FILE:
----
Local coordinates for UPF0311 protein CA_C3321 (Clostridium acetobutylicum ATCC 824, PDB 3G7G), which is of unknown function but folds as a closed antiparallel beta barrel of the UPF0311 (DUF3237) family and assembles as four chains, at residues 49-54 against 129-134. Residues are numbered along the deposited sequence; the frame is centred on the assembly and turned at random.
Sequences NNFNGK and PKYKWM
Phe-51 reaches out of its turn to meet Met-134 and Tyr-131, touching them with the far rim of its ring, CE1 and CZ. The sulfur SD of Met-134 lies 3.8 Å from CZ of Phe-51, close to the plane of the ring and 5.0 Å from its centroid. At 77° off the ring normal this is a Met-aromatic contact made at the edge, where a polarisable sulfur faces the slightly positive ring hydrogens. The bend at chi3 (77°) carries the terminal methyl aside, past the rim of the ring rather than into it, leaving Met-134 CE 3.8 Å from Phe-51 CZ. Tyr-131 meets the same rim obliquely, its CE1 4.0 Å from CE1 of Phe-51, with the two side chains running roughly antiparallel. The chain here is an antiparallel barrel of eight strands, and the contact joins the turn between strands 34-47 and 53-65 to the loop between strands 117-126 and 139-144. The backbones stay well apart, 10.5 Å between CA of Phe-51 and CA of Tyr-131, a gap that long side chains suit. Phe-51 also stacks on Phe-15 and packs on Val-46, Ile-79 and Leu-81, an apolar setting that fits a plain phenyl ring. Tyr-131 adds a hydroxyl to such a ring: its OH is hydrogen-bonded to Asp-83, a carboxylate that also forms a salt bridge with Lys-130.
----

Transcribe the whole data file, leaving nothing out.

Local coordinates for UPF0311 protein CA_C3321 (Clostridium acetobutylicum ATCC 824, PDB 3G7G), which is of unknown function but folds as a closed antiparallel beta barrel of the UPF0311 (DUF3237) family and assembles as four chains, at residues 49-54 against 129-134. Residues are numbered along the deposited sequence; the frame is centred on the assembly and turned at random.
Sequences NNFNGK and PKYKWM
Phe-51 reaches out of its turn to meet Met-134 and Tyr-131, touching them with the far rim of its ring, CE1 and CZ. The sulfur SD of Met-134 lies 3.8 Å from CZ of Phe-51, close to the plane of the ring and 5.0 Å from its centroid. At 77° off the ring normal this is a Met-aromatic contact made at the edge, where a polarisable sulfur faces the slightly positive ring hydrogens. The bend at chi3 (77°) carries the terminal methyl aside, past the rim of the ring rather than into it, leaving Met-134 CE 3.8 Å from Phe-51 CZ. Tyr-131 meets the same rim obliquely, its CE1 4.0 Å from CE1 of Phe-51, with the two side chains running roughly antiparallel. The chain here is an antiparallel barrel of eight strands, and the contact joins the turn between strands 34-47 and 53-65 to the loop between strands 117-126 and 139-144. The backbones stay well apart, 10.5 Å between CA of Phe-51 and CA of Tyr-131, a gap that long side chains suit. Phe-51 also stacks on Phe-15 and packs on Val-46, Ile-79 and Leu-81, an apolar setting that fits a plain phenyl ring. Tyr-131 adds a hydroxyl to such a ring: its OH is hydrogen-bonded to Asp-83, a carboxylate that also forms a salt bridge with Lys-130.